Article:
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Journal Issue
Volume 14 Issue 2, ECGBL 2015 / May 2016  pp81‑149

Editor: Robin Munkvold

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Editorial for EJEL Volume 14 issue 2 following ECGBL 2015  pp81‑82

Editor Robin Munkvold

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Copycat or Creative Innovator? Reproduction as a Pedagogical Strategy in Schools  pp83‑93

Stine Ejsing-Duun, Helle Marie Skovbjerg

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Climbing Up the Leaderboard: An Empirical Study of Applying Gamification Techniques to a Computer Programming Class  pp94‑110

Panagiotis Fotaris, Theodoros Mastoras, Richard Leinfellner, Yasmine Rosunally

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Abstract: Conventional taught learning practices often experience difficulties in keeping students motivated and engaged. Video games, however, are very successful at sustaining high levels of motivation and engagement through a set of tasks for hours wit hout apparent loss of focus. In addition, gamers solve complex problems within a gaming environment without feeling fatigue or frustration, as they would typically do with a comparable learning task. Based on this notion, the academic community is keen on exploring methods that can deliver deep learner engagement and has shown increased interest in adopting gamification ⠍ the integration of gaming elements, mechanics, and frameworks into non‑game situations and scenarios ⠍ as a means to increase stude nt engagement and improve information retention. Its effectiveness when applied to education has been debatable though, as attempts have generally been restricted to one‑dimensional approaches such as transposing a trivial reward system onto existing teac hing materials and/or assessments. Nevertheless, a gamified, multi‑dimensional, problem‑based learning approach can yield improved results even when applied to a very complex and traditionally dry task like the teaching of computer programming, as shown i n this paper. The presented quasi‑experimental study used a combination of instructor feedback, real time sequence of scored quizzes, and live coding to deliver a fully interactive learning experience. More specifically, the ⠜Kahoot!⠀ Classroom Respon se System (CRS), the classroom version of the TV game show ⠜Who Wants To Be A Millionaire?⠀, and Codecademy⠒s interactive platform formed the basis for a learning model which was applied to an entry‑level Python programming course. Students were t hus allowed to experience multiple interlocking methods similar to those commonly found in a top quality game experience. To assess gamification⠒s impact on learning, empirical data from the gamified group were compared to those from a control group who was taught through a traditional learning app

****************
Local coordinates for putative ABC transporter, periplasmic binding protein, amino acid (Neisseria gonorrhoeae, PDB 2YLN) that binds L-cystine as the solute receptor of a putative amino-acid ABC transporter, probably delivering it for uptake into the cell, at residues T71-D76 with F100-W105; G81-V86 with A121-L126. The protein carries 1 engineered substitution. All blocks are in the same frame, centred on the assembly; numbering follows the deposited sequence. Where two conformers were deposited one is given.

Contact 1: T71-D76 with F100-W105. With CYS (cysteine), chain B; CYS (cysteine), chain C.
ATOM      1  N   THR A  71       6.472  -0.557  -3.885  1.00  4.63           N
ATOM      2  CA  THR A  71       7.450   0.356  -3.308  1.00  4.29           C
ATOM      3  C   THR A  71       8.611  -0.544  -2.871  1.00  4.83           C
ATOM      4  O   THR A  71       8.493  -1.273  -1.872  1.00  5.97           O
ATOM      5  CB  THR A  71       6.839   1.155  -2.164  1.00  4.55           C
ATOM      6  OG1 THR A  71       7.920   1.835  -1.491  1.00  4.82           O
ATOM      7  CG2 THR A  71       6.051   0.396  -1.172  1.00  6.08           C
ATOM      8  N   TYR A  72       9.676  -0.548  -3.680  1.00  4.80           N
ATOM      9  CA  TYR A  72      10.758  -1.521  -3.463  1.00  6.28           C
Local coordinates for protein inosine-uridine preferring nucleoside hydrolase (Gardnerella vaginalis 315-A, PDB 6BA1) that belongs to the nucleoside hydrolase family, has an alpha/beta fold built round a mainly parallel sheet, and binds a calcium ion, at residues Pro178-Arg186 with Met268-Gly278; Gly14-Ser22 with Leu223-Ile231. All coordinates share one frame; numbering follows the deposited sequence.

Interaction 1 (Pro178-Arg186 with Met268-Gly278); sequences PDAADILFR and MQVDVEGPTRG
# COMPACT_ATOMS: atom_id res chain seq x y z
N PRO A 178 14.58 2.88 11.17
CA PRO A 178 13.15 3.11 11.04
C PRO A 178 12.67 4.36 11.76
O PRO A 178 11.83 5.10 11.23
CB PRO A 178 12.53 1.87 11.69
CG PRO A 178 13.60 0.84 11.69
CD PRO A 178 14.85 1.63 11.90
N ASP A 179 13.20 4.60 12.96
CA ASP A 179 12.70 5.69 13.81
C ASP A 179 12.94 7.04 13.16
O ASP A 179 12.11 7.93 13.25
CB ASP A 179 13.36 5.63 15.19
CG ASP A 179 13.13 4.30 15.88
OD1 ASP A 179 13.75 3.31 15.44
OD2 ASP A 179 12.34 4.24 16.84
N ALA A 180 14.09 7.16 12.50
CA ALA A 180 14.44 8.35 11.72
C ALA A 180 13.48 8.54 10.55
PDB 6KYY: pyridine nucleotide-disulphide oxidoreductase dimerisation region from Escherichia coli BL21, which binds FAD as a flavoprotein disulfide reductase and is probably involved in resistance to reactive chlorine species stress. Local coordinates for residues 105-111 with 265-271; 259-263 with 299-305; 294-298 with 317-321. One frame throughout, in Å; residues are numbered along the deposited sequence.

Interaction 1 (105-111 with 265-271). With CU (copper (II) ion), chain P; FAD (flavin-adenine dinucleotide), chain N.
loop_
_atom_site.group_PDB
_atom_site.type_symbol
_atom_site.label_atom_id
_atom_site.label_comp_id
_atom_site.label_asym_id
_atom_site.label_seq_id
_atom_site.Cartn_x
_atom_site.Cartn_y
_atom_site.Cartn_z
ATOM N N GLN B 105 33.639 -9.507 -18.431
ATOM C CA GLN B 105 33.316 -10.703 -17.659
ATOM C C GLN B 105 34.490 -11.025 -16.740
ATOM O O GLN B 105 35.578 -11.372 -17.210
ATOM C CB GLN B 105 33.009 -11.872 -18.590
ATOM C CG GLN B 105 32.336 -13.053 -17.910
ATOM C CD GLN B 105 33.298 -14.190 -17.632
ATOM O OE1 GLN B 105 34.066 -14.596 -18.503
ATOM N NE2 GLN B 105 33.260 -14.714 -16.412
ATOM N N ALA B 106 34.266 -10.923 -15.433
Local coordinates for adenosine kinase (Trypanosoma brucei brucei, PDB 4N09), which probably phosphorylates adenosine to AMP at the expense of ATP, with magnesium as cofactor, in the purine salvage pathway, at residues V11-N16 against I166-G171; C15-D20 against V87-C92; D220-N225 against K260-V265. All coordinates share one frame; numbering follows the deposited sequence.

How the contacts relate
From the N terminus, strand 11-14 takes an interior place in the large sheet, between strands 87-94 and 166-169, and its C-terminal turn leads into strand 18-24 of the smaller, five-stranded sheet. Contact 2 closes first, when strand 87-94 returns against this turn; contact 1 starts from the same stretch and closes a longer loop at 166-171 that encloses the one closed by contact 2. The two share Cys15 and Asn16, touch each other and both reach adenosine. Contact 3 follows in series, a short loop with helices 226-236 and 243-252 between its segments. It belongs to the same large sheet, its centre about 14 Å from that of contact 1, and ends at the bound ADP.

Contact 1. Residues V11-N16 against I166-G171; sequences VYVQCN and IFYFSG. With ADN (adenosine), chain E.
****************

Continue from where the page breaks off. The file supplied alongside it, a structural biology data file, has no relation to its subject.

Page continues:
Keywords: Keywords: gamification, game-based learning, learning and teaching, technology enhanced learning, virtual learning environment, classroom response system, Kahoot, assessment, Higher Education


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Exploring Media Literacy and Computational Thinking: A Game Maker Curriculum Study  pp111‑121

Jennifer Jenson, Milena Droumeva

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Educational Games in Practice: The challenges involved in conducting a game‑based curriculum  pp122‑135

Björn Berg Marklund, Anna-Sofia Alklind Taylor

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E‑Learning Sudan, Formal Learning for Out‑of‑School Children  pp136‑149

Hester Stubbé, Aiman Badri, Rebecca Telford, Anja van der Hulst, Wouter van Joolingen

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